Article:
Hi-Rez founder and CEO Erez Goren is stepping down and handing the reigns to Stewart Chisam. Chisam joined Hi-Rez as VP of operations in 2008 and has most recently led the company's transition into publishing. The change comes after an impressive year of commercial growth for the company, which is best known for its free-to-play games Smite and Paladins. "This is something that Erez and I have been planning for a while - really since I took the President role in 2014," Chisam told GamesIndustry.biz.-- "With the company in good shape and entering its next stage of growth, we thought now was a good time to make the change. Many people may not realize it, but Erez is a very successful entrepreneur that has started multiple successful companies in several industries. Over the past year or two, he has taken more and more interest in solving some healthcare industry problems using machine learning technology, as well as one or two other outside interests. The CEO change at Hi-Rez gives him the opportunity to spend the time he needs to with his other companies to help ensure their success, while still being engaged in the high level strategy."
Just released this week is a doozy of a game concept from Luden.io that's picking up pretty positive user reviews. While True: Learn() will have you puzzling together neural networks using actual machine learning techniques. There's a story about your cat, too, which is apparently a better machine learning specialist than you--so you set about making a cat to human translation software. Its primary selling point, however, is that it's designed to teach you actual concepts in machine learning. Puzzles in the game are based on real world problems that could be solved by machine learning, like self-driving cars.
A superb infographic was released this week from the clever people at intelligentinsurer.com - Here's an extract: Having surveyed over 300 commercial insurers it seems clear the industry has reached a tipping point -- at least in respect of how they reply to surveys. The overwhelming majority of respondents now firmly believe the wind of technological change (in the form of AI) is coming to one of the quieter backwaters of the insurance sector, commercial. Who is still in denial? As a company that tries to be an agent of change in this sector in Asia for SME insurance (an Insurtech, in the jargon), one of the standout lessons I've learned in the last three years building Inzsure.com is that this sector is slow to adopt new ideas. I'm still not quite sure where the headwinds come from but will try and develop some themes in this article.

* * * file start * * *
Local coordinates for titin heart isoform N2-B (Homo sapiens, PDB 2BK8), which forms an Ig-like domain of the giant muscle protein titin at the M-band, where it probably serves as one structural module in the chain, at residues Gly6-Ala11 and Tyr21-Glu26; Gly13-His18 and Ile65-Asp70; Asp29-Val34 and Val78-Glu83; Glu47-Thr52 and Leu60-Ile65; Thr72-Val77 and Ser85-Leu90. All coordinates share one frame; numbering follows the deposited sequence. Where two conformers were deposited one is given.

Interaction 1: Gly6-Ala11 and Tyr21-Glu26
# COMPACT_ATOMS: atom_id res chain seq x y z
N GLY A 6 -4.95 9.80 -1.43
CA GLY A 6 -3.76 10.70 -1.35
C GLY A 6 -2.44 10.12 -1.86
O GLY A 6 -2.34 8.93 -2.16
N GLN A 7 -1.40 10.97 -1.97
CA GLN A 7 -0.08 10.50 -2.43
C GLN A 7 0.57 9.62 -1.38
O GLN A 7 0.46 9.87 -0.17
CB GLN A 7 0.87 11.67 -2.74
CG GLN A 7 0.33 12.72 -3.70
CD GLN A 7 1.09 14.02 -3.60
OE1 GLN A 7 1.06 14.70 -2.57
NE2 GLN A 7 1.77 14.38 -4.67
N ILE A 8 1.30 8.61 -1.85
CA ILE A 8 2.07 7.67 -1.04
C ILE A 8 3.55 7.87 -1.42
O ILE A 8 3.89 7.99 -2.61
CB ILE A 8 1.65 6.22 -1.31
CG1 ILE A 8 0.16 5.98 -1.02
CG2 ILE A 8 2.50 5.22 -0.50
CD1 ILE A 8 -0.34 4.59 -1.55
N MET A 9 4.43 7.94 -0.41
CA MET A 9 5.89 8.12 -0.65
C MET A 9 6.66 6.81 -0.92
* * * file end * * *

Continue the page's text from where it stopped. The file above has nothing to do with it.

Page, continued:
The number of techy tools that brokers have access to in their toolbox is growing as broker management systems include more and more features, technology vendors offer solutions that allow for the analysis of data coming in from carriers, and insurers plan out brokerage environments of the future that are focused on the customer experience. Not all technology will prove to be useful to brokers, at least not at the outset when these tools are still being honed, and some will fail to be adopted widely – one only has to look at Segways to realize that technology is not always as transformative as it promises. In the case of one brokerage, chatbots were that tech tool that didn't quite take off. "We were one of the brokerages experimenting with chatbots and we never really got to a point where it was there for us to go all in on them," said John McClelland, broker and director of digital for McClelland Insurance, and founder of miBroker, adding that it wasn't a complete enough solution. While the firm's experiments involved using chatbots for lead generation, the next piece of the puzzle was missing.
Learn how you can generate CUDA code from a trained deep neural network in MATLAB and leverage the NVIDIA TensorRT library for inference on NVIDIA GPUs. The video demonstrates this by using a pedestrian detection application as an example. The NVIDIA TensorRT library is a high-performance deep learning inference optimizer and runtime library. The generated code leverages the network-level and layer-level TensorRT APIs to get the best performance, and you see the neural network for pedestrian detection running on a NVIDIA Titan XP around 700 fps. You can export the generated code along with the rest of the application and deploy the algorithm on embedded GPU targets such as Jetson Tegra or Drive PX platforms.